Critical Inquiry Critical Inquiry

Burke Hilsabeck reviews Kaja Silverman’s The Miracle of Analogy

Kaja Silverman. The Miracle of Analogy, or the History of Photography, Part I. Palo Alto: Stanford UP, 2015. 240 pp. Hardcover $65.00. Paperback $21.95.

 Reviewed by Burke Hilsabeck

The photograph that ornaments the cover of the first volume of Kaja Silverman’s The Miracle of Analogy, or the History of Photography was taken by the artist John Dugdale. Two faces under cool blue light: on the left Dugdale himself, his eyes closed; to the right, the death mask of John Keats. As Silverman recounts at the conclusion of her book, to say that Dugdale “took” the photograph is not quite right. Dugdale is blind, and he posed with this image of Keats in the natural light of dusk while someone else exposed the negative. As Silverman reads it, this cyanotype consists of a series of analogies: between Dugdale and the image that we see, between Keats and this mask, between the photograph and the world.

We are witnessing a major reevaluation of classical theories of photography and film, occasioned both by the appearance of tools for digital image making and by the exhaustion of a certain register of critical theory. This reevaluation has resulted in a repudiation of the photograph as indexical and a more enigmatic frustration with the sense of photographs as representations. Silverman’s book sketches an alternative and entirely novel history (and hence theory) of photography, one that proceeds from the idea of photography as analogical. Photography, she says, is “an ontological calling card. It helps us to see that each of us is a node in a vast constellation of analogies,” each linked to another, it to another, and so on (p. 11). Such analogical transfer, she says in reference to the work of Julia Margaret Cameron, represents the “second coming” of the world (p.33).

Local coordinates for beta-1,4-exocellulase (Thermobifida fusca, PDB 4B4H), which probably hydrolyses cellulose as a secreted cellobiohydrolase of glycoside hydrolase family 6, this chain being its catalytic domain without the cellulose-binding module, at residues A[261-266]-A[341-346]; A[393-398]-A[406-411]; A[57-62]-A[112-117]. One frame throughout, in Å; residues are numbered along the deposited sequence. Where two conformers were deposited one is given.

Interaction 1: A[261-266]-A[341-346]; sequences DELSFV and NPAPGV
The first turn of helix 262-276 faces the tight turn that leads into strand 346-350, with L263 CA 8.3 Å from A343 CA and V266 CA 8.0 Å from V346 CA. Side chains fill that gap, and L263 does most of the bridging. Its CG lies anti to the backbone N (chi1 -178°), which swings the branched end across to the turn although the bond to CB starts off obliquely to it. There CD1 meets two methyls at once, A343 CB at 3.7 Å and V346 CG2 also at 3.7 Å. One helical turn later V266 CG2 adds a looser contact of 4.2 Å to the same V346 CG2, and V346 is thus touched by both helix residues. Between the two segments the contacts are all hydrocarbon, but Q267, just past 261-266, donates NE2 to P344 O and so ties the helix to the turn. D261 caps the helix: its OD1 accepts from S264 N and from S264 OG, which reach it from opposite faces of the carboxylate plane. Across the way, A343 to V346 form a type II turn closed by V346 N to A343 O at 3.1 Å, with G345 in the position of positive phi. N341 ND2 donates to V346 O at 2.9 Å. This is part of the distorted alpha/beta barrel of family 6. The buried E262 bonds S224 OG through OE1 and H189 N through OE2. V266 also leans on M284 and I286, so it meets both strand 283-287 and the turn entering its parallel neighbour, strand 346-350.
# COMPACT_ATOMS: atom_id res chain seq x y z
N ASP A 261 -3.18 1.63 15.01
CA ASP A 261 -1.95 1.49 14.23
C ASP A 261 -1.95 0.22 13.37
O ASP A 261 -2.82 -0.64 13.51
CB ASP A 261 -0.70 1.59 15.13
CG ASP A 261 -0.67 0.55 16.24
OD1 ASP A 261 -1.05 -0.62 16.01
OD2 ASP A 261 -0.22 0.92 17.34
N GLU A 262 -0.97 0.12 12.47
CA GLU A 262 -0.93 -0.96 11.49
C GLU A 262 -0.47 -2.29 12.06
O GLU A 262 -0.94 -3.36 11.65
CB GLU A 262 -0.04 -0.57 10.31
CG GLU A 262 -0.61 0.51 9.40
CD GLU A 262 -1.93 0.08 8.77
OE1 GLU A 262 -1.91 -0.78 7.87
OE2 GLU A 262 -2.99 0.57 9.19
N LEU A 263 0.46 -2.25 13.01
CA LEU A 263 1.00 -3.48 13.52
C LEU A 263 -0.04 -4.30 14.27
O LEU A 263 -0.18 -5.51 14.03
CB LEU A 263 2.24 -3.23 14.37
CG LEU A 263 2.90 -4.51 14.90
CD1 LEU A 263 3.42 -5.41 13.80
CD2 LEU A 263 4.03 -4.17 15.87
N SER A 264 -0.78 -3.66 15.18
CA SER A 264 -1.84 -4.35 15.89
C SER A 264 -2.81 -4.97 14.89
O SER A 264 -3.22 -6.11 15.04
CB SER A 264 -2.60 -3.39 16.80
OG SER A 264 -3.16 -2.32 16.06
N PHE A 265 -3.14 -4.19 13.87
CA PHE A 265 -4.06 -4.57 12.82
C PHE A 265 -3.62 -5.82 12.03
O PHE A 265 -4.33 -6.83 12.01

As these passages indicate, the book takes an ethical cast. (Indeed, like certain earlier theories and practices of photography, it flirts even with the mystical.) As Silverman puts it, to think of photography as analogical is to understand it as “disclosive, rather than evidentiary” (p. 10). The figure of analogy helps to point out the photograph’s undeniable relation to becoming and hence to the relation between perception and knowledge. It also has the virtue of avoiding many of the pitfalls associated with thinking of photographs as bearing indexical relations to their objects (not the least of which is the fragmentation of the history of photography) and returns to photography some of the autonomy that it loses in through the construct of representation.

One wonders, however, whether these concepts that make up the history of the theory of photography are not implicated within each other. The disclosive potential of photography seems to rest, at least in part, in its evidentiary status, however uneven or unrealized that status may be. A thing can only be disclosed if it has already come into being. Regardless, this is a highly valuable reconceptualization of the history and theory of photography, one that recounts, in rich and sometimes provocative detail, its uneven technological and aesthetic development.

Volume One of Silverman’s history spends most of its energy in the nineteenth century, in the tension between photography’s disclosive possibility and its instrumentalization. Looking back still further, I found myself wondering about a different point of origin for her story, and that is in Kant. To my ear (and eyes), it is a submerged point of origin for her nimble readings of individual photographs, from Niépce’s “heliographs” to Joan Fontcuberta’s Googlegrams to Dugdale’s self-portrait, within which she is concerned to demonstrate a kind of analogical freedom provided by these images. Nowhere does Silverman herself employ the concept of beauty, but a Kantian sense of the beautiful is never far from the surface of this history. (Indeed, it appears with frequency in the nineteenth-century commentary from which Silverman quotes.) In a sense, photography satisfied the Kantian requirement that the “purposiveness” of fine art “seem to be as free from all constraint by arbitrary rules as if it were a mere product of nature” (Critique of Judgment, §45). The connection with this history of photography as possessing a disclosive power lies in the idea that the exercise of aesthetic judgment registers the presence of human freedom. It is a striking correspondence, even an analogy: between the Kantian interest in the non-conceptual, the revelation of the world (and our situatedness within it), and the free exercise of reason.